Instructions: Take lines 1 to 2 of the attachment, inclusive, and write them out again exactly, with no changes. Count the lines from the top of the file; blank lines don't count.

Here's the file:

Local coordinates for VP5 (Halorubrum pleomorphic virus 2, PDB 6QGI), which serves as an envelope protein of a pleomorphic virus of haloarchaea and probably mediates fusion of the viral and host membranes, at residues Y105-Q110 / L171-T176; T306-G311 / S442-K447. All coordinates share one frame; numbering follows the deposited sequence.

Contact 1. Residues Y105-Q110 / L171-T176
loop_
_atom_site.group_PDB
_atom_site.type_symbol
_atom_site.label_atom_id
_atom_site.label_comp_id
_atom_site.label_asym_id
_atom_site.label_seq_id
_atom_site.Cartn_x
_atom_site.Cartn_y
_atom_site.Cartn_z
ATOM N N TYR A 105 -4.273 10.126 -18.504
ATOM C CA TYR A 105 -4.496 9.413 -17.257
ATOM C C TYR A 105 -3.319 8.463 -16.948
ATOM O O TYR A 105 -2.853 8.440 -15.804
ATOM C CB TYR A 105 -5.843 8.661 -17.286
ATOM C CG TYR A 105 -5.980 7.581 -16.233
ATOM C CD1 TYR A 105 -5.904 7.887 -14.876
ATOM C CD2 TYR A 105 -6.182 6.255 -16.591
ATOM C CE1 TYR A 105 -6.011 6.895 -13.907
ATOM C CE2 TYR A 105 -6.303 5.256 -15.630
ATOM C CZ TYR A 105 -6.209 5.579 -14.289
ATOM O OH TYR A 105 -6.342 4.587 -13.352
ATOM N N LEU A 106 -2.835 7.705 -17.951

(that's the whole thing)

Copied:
Local coordinates for VP5 (Halorubrum pleomorphic virus 2, PDB 6QGI), which serves as an envelope protein of a pleomorphic virus of haloarchaea and probably mediates fusion of the viral and host membranes, at residues Y105-Q110 / L171-T176; T306-G311 / S442-K447. All coordinates share one frame; numbering follows the deposited sequence.

Contact 1. Residues Y105-Q110 / L171-T176